It was an embarrassment of riches at guard, but elite depth is not what you want in the playoffs. Sure, the Celtics could have revolutionized basketball and employed a true ten-man rotation, but that kind of minute-spreading would get smoked by 40+ minute outings from opposing stars.

As crazy as this sounds, trading Brogdon or Pritchard was the logical way forward. Pritchard maybe gets you some second-round picks, but Brogdon apparently bought a former All-Star who can help solve the Celtics’ size problems. Let’s talk about that guy.

Boston Celtics
Boston Celtics Mandatory Credit: Geoff Burke-USA TODAY Sports /

Question 2: Why would the Boston Celtics trade for Kristaps Porzingis?

Porzingis has had a fascinating career. A kid literally cried in anguish at the 2015 NBA Draft when the New York Knicks selected him with the fourth overall pick. His next three years proved that kid wrong, finding him on an All-Star team but also tearing his left ACL.

Organizational disagreements led him to Dallas and his first playoff action, and eventually to a super weird Wizards team that probably should have been rebuilding but instead decided they would just be…fine.

All that mediocrity probably masked the smell of some real promise, because Porzingis had the best year of his career, playing in 65 games and posting a career-high 23 points per game on his best shooting percentage to date. Unfortunately, all this came on a Wizards team that was neither a playoff contender nor a bottom-feeder, so nobody cared.

So how does Porzingis fit on this Boston Celtics team? Really nicely actually, as he can slide effortlessly between the PF and C positions depending on the matchup, and should be able to take some rim protection responsibilities off the very fragile shoulders and knees of Robert Williams III. I wouldn’t be shocked either if Al Horford became more of a bench fixture during the regular season to preserve his longevity.

Guards and ball handlers were hardly the issues for the Celtics last year. I can count 3.8 good ones — the -0.2 accounting for Jaylen Brown’s left hand — even after losing Brogdon. But I see two bigs and Grant Williams against a conference whose two best players are seven-footers.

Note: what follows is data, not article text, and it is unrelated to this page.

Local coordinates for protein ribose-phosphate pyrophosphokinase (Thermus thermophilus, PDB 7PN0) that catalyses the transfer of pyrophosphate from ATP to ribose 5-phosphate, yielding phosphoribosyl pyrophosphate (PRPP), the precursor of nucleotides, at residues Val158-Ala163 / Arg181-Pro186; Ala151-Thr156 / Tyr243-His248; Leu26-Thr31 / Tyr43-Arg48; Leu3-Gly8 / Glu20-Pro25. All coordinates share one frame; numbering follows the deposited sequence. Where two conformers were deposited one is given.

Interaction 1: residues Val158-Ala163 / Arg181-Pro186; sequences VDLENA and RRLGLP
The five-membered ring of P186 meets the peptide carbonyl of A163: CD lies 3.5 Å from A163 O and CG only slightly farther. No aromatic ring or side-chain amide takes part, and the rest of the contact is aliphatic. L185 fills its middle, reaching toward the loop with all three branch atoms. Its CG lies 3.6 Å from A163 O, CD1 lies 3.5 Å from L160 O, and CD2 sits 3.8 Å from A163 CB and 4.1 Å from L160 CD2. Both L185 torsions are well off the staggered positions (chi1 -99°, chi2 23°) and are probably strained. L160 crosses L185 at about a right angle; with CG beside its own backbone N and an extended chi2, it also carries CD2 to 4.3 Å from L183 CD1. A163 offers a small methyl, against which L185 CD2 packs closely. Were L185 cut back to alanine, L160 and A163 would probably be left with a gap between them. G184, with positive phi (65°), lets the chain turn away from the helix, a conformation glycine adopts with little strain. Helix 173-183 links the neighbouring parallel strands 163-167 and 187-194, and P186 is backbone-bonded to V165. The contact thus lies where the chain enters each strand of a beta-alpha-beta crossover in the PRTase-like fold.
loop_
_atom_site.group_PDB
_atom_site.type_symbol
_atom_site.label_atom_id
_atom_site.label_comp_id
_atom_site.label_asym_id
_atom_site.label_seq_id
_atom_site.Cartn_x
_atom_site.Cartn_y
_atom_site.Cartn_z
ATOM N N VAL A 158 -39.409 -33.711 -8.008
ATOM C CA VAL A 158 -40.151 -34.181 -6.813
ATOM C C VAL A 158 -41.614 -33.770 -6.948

Maybe this is confirmation bias talking, but it’s possible they were missing a big forward or center that could space the floor. And at seven-foot-three, Porzingis is the tallest forward in the league for the next 24 hours until Victor Wembanyama rolls up.

All this sounds like sunshine and lollipops, but you’ll remember that I’m only 78% confident, so why the 22% anxiety? Injury concerns are a chunk of it, but it’s not like Brogdon was the picture of health either. My main concern is Porzingis’ constant role as a good stats-bad team guy, so I’m not sure his production is a reflection of his ability to contribute to a winning team.

His fit is great on paper, but he’ll have to adapt his game to an off-ball tune, with floor stretching shooting, and rim protection. Hopefully, his desire for a ring makes it all possible.

Finally, this trade sheds some light on other offseason questions. Brown’s extension feels very likely now that one of the offensive initiators just moved across the country, and Grant Williams’ time on the Celtics has probably run its course. In theory, Porzingis is a flat-out upgrade to his spot. I wish both Brogdon and Grant the best. Despite some struggles, they were great Celtics.

Thus, the circle of basketball life. Last year the Boston Celtics bet on Grant and got Pritchard a replacement. This year, Pritchard is back and Grant got upgraded. It’s brutal out here, but it’s also kind of beautiful.